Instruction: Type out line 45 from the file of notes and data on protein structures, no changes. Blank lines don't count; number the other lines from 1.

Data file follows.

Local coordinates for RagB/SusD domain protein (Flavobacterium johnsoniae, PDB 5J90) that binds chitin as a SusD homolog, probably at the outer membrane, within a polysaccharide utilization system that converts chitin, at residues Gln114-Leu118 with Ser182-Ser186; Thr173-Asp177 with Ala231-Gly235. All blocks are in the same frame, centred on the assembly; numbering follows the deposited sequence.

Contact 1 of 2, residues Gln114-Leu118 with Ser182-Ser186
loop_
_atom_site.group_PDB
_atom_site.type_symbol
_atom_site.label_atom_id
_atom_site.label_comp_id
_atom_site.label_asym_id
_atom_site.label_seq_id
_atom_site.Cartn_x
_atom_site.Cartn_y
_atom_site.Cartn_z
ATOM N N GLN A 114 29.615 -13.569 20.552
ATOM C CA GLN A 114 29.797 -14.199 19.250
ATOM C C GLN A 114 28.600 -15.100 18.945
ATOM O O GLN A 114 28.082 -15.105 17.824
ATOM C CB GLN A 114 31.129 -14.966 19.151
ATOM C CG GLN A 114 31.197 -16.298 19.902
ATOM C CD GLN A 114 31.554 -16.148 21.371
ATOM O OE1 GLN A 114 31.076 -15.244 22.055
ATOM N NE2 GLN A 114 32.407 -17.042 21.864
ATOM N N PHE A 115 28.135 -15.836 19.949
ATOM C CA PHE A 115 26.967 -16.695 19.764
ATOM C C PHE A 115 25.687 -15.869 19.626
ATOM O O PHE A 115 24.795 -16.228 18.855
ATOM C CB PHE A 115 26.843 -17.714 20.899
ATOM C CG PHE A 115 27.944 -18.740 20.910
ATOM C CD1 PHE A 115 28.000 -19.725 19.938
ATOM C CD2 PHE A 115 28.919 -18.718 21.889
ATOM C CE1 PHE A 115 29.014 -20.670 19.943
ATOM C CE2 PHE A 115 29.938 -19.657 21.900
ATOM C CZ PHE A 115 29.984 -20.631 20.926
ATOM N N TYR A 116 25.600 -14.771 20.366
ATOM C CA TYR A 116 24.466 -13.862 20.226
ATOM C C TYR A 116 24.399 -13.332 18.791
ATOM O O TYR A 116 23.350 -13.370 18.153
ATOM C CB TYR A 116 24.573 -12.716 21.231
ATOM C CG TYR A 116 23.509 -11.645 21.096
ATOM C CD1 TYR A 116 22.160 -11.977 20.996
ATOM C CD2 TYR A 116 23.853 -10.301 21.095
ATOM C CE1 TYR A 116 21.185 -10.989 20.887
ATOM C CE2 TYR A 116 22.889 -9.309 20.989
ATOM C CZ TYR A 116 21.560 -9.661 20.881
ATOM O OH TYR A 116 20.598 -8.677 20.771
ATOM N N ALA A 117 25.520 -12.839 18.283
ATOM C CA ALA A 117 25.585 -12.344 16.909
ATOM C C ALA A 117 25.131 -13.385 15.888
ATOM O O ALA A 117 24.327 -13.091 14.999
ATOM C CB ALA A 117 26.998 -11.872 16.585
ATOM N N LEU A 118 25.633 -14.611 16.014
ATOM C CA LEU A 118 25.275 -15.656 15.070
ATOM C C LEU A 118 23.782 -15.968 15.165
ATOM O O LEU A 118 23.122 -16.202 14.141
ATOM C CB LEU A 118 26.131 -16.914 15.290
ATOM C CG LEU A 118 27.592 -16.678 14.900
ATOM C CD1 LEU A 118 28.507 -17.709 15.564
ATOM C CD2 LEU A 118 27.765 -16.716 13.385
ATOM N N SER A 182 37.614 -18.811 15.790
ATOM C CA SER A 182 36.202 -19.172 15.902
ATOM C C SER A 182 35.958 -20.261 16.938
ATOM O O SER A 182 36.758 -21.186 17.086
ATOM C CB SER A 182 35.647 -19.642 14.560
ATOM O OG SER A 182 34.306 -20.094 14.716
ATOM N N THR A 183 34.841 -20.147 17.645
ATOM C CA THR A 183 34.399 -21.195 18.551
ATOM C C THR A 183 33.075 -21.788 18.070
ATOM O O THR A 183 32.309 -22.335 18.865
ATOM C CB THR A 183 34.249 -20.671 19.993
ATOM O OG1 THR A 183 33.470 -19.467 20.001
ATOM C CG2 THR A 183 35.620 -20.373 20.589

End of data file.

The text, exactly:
ATOM N N ALA A 117 25.520 -12.839 18.283